Keeping culture up in lockdown
By Ross Adams, CEO
It sounds clichéd, but culture really is our number one priority as a business. Whether it’s during the hiring process, or when we’re thinking about how to retain the best talent, or discussing how to continue growing the company — maintaining our culture simply has to come first.
It’s easy to talk vaguely about culture, of course. It seems like every company does. But few can actually prove it — which made being named one of Campaign magazine’s Best Places to Work in the UK last month even more encouraging.
As my brilliant colleague Helen put it in the article she wrote at the time: “Acast puts its employees first, because we know that if we empower our people to be the best they can possibly be, the rest will follow.”
And so, when the global threat of COVID-19 appeared, my first question was not how would it impact our ad revenue, or our operational expenditure — although of course those things remain very important considerations — but what would it mean for our employees and their families?
That’s why we made the bold decision to put a global working from home policy in place almost immediately, and cancel all travel arrangements — both way ahead of government advice. The most important thing was protecting our people, by ensuring they and their loved ones were kept safe, and that nobody ended up stranded away from home if borders were suddenly closed.
I talk a lot about helping support the best ‘you’ at home first and foremost, because I know we’ll then get the best you at work. And I believe it should always be done in that order. With lockdowns still in place around the world and many parents kicking off homeschooling for the first time, now more than ever it’s of the utmost importance for us as a business to bring ultimate flexibility to their work-life balance.
We’re incredibly fortunate that podcasting is a digital medium and that we can be so agile, and it has very much been business as usual for everyone we employ — from a work perspective, at least. But the challenge we still faced was how to maintain that which we value most — our culture — despite being behind screens, hundreds or thousands of miles apart.
Our aim from the start was to keep everyone in the business engaged and motivated, but also feeling like they’re still an important part of a team — something even more vital for those we knew were going to be spending lockdown alone, a far cry from the warm and welcoming office environment they were used to.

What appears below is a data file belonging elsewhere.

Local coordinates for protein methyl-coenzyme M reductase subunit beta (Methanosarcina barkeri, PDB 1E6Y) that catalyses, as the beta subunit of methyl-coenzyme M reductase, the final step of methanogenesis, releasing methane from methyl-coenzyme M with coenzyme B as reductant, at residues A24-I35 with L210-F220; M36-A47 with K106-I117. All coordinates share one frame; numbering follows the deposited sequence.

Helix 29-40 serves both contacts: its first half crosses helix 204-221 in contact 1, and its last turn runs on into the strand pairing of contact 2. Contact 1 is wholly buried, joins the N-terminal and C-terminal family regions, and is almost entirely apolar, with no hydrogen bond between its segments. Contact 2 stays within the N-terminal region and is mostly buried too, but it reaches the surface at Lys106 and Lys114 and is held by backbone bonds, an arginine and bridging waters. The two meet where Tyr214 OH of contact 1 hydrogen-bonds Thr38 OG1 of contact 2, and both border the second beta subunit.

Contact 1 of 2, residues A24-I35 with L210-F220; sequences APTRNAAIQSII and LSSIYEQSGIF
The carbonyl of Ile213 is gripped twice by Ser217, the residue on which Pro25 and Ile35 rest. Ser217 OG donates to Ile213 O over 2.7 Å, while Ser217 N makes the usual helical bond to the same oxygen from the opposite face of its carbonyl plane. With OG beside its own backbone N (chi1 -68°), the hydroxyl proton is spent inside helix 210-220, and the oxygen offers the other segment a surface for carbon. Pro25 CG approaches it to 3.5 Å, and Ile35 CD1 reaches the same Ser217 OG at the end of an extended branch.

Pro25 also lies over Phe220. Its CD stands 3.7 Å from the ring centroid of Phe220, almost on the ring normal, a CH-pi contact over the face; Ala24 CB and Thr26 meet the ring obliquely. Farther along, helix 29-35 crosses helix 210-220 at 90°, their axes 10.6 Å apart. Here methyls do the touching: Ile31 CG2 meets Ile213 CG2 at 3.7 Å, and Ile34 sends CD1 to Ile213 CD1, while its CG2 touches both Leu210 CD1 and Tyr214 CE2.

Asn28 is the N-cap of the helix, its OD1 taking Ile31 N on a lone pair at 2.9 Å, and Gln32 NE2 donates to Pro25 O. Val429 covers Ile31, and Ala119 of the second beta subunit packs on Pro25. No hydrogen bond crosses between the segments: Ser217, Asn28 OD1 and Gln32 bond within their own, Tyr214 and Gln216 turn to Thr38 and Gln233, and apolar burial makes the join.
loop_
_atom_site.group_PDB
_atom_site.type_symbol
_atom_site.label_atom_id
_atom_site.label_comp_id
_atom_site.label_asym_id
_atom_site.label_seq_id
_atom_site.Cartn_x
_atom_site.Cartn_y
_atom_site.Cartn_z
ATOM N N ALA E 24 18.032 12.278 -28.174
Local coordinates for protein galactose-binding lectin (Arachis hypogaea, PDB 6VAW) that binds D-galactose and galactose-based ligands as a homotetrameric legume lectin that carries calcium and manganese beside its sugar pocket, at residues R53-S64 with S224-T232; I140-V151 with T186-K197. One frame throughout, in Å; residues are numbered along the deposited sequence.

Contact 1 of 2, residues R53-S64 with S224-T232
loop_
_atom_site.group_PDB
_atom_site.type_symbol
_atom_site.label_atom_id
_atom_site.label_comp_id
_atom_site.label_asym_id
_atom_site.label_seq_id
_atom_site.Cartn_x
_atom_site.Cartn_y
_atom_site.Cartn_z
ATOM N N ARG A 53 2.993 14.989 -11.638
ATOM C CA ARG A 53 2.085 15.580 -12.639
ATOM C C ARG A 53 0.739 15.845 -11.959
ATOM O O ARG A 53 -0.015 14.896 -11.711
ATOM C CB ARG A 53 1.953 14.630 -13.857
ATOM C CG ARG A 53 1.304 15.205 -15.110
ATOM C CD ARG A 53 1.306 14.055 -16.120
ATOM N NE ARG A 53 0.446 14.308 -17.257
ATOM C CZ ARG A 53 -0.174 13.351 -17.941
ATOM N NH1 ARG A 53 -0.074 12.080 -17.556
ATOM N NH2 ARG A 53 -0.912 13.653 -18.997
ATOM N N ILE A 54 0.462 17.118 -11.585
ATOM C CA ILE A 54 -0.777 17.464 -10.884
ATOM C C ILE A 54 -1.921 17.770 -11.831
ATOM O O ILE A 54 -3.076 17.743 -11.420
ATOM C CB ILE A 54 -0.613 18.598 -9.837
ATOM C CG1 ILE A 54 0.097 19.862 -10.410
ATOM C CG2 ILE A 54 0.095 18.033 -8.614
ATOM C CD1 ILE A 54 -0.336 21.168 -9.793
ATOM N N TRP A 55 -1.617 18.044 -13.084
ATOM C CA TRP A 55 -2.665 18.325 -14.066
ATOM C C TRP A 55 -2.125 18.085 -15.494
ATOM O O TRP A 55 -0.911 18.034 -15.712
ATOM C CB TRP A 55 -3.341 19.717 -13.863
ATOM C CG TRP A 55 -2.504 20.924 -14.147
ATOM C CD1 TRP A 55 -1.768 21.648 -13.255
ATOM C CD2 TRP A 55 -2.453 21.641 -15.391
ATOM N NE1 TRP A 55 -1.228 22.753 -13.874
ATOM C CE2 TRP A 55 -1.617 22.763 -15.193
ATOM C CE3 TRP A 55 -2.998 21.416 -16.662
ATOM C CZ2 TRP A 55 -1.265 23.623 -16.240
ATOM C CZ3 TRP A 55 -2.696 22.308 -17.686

And I’ve been blown away by the efforts of all our teams around the world. It’s really hard to put into writing what it means to see everybody coming together in the different creative ways they have, but it’s safe to say that Acast’s culture is alive and well in the face of adversity.
We very quickly, and relatively comfortably, transitioned all meetings to Zoom or Google Hangouts, including our quarterly Campfire session where everybody around the world tunes in to hear the latest from across the company.
I don’t know if you’ve ever experienced a 200-person conference call, and a few years ago I’m sure it would’ve been a nightmare, but thanks to the wonders of modern technology it went off without a hitch — and people even had a good laugh at the never-actually-ridden skateboards I have up on my walls at home. I’m still adamant they’re works of art by the renowned sculptor ‘Santa Cruz’.
Lunchtime catch-ups in the office kitchen and Friday drinks have been replaced with virtual versions — special thanks to Zoom for the customizable backgrounds — and various teams have run everything from quiz nights to Acast’s Got Talent, a night of what I’m sure was absolutely unforgettable entertainment for our US team.
Some of the other highlights I’ve been hearing about include book clubs and fitness and yoga sessions, and it’s so lovely to hear stories like Cedric’s, about how our people around the world are adapting to the changes in their personal lives.
If I may blow my own trumpet for a moment, I’m also putting together a short audio message — let’s call it a ‘podcast’ — each week, which I then share with all our teams around the world on Slack. Usually just in time for cracking open the first well-earned drink of a Friday afternoon.
It still remains unclear exactly when things will get back to normal, and no doubt it will be a different story for each different country we operate in, but we won’t take the decision to return to the office lightly — and will only when it is completely safe for everybody to do so.
Our people and our culture will always be our first thought. And whatever happens, we’re in this together — and we’ll come through it together.